Spoon taking a scoop of beef pot pie out of a cast iron skillet.

FAQs

What can I use in a recipe other than Guinness?

You can substitute the Guinness for another stout beer, or replace it with additional beef broth. You can also substitute a dry red wine, like Cabernet, for a flavor more similar to this Slow Cooker Beef Stew with Dumplings.

Can I make pot pie in individual bowls?

Yes! Feel free to portion the pot pie filling into individual ramekins or oven safe bowls and top with puff pastry squares cut to size.

What if I don’t have an oven safe skillet?

You can transfer the beef filling to any large, shallow pan before baking. A 9 x 13 inch pan or deep dish pie pan should both work.

Scoop of Guinness beef pot pie with puff pastry.

What to Serve with Beef Pot Pie

Serve this pot pie with a side of Irish soda bread for sopping up all the leftover gravy.

Quick and easy drop biscuits would also be an excellent side dish.

If you’d like to add some greens, try pairing this recipe with an apple fennel salad, garlic green beans, or 1905 salad.

Puff pastry clover on top of a beef pot pie.

More St. Patrick’s Day Recipes to Try

Round out your St. Patrick’s Day recipes with these other favorites:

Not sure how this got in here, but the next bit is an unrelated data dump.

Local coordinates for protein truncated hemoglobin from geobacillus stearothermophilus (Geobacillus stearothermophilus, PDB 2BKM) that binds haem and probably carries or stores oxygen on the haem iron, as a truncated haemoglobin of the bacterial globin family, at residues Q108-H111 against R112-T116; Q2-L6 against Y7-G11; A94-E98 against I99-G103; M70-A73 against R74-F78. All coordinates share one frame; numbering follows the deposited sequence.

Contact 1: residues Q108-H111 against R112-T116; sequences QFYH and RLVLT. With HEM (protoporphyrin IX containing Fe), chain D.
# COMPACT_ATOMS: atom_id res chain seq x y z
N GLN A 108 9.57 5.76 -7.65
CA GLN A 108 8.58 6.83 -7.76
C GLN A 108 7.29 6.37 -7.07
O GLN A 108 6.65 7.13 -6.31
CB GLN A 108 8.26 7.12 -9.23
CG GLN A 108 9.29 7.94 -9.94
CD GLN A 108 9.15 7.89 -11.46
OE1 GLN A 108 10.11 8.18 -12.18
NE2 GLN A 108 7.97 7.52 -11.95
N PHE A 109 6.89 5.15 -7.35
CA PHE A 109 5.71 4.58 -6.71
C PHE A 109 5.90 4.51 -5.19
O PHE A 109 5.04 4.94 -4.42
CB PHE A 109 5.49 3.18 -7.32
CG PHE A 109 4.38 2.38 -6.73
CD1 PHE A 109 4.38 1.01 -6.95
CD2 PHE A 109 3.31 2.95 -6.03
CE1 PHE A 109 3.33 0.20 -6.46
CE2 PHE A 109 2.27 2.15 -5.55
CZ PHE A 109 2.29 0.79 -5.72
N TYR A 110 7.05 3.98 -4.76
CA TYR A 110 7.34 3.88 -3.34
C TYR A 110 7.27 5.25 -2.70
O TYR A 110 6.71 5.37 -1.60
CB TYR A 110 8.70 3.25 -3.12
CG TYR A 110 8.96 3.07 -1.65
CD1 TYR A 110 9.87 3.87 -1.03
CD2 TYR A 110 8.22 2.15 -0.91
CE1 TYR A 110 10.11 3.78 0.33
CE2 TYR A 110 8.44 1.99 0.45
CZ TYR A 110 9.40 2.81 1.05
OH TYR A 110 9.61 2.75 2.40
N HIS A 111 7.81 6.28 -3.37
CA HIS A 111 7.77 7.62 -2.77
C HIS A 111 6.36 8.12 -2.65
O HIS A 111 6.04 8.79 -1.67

Try our Slow Cooker Reuben Dip or Pull Apart Reuben Bread for a delicious appetizer.

Our Crock Pot Corned Beef and Sauerkraut is another great main dish option.

And for dessert, try our Lucky Charms Rice Krispie Treats or have a night cap of Bailey’s Irish Coffee.

Visit www.OhioBeef.org, and follow the Ohio Beef Council on Facebook, Twitter and Instagram for more facts about beef nutrition, as well as cooking tips and recipes. Plus, meet one of the more than 17,000 family farmers here in Ohio. Use #OhioBeef to share photos of your amazing beef recipe creations!

Pot pie with the crust taken off of a portion so you can see the beef and vegetable filling.

Guinness Beef Pot Pie

Yield: 6-8
Prep Time: 20 minutes
Cook Time: 1 hour 45 minutes
Total Time: 2 hours 5 minutes

A savory Guinness, beef, and mushroom filling is blanketed with flaky puff pastry for the ultimate Beef Pot Pie.

Ingredients

  • 2 Tablespoons olive oil
  • 1 ½ lbs. stew beef
  • Kosher salt and black pepper
  • 1 yellow onion, chopped
  • 3 carrots, peeled and chopped into rounds
  • 2 celery stalks, chopped
  • 2 small russet or yukon potatoes, chopped
  • 8 ounces crimini mushrooms, sliced in halves or quarters